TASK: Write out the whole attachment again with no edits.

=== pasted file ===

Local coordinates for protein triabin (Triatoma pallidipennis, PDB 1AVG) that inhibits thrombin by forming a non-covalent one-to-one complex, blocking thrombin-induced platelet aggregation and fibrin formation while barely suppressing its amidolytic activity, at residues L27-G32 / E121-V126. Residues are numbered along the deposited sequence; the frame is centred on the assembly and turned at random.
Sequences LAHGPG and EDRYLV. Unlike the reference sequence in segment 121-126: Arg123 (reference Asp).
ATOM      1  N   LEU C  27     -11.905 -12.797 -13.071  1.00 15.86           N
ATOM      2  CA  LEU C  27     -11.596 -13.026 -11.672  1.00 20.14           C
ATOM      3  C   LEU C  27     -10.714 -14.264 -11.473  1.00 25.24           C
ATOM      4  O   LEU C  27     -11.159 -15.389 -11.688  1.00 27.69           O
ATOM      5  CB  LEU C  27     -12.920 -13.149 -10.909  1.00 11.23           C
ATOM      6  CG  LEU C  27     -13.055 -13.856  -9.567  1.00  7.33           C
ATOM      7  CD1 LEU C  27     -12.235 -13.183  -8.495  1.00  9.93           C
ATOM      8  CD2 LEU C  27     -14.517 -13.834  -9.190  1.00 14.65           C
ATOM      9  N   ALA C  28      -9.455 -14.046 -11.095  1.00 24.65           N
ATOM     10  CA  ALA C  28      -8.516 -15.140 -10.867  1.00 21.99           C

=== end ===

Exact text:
Local coordinates for protein triabin (Triatoma pallidipennis, PDB 1AVG) that inhibits thrombin by forming a non-covalent one-to-one complex, blocking thrombin-induced platelet aggregation and fibrin formation while barely suppressing its amidolytic activity, at residues L27-G32 / E121-V126. Residues are numbered along the deposited sequence; the frame is centred on the assembly and turned at random.
Sequences LAHGPG and EDRYLV. Unlike the reference sequence in segment 121-126: Arg123 (reference Asp).
ATOM      1  N   LEU C  27     -11.905 -12.797 -13.071  1.00 15.86           N
ATOM      2  CA  LEU C  27     -11.596 -13.026 -11.672  1.00 20.14           C
ATOM      3  C   LEU C  27     -10.714 -14.264 -11.473  1.00 25.24           C
ATOM      4  O   LEU C  27     -11.159 -15.389 -11.688  1.00 27.69           O
ATOM      5  CB  LEU C  27     -12.920 -13.149 -10.909  1.00 11.23           C
ATOM      6  CG  LEU C  27     -13.055 -13.856  -9.567  1.00  7.33           C
ATOM      7  CD1 LEU C  27     -12.235 -13.183  -8.495  1.00  9.93           C
ATOM      8  CD2 LEU C  27     -14.517 -13.834  -9.190  1.00 14.65           C
ATOM      9  N   ALA C  28      -9.455 -14.046 -11.095  1.00 24.65           N
ATOM     10  CA  ALA C  28      -8.516 -15.140 -10.867  1.00 21.99           C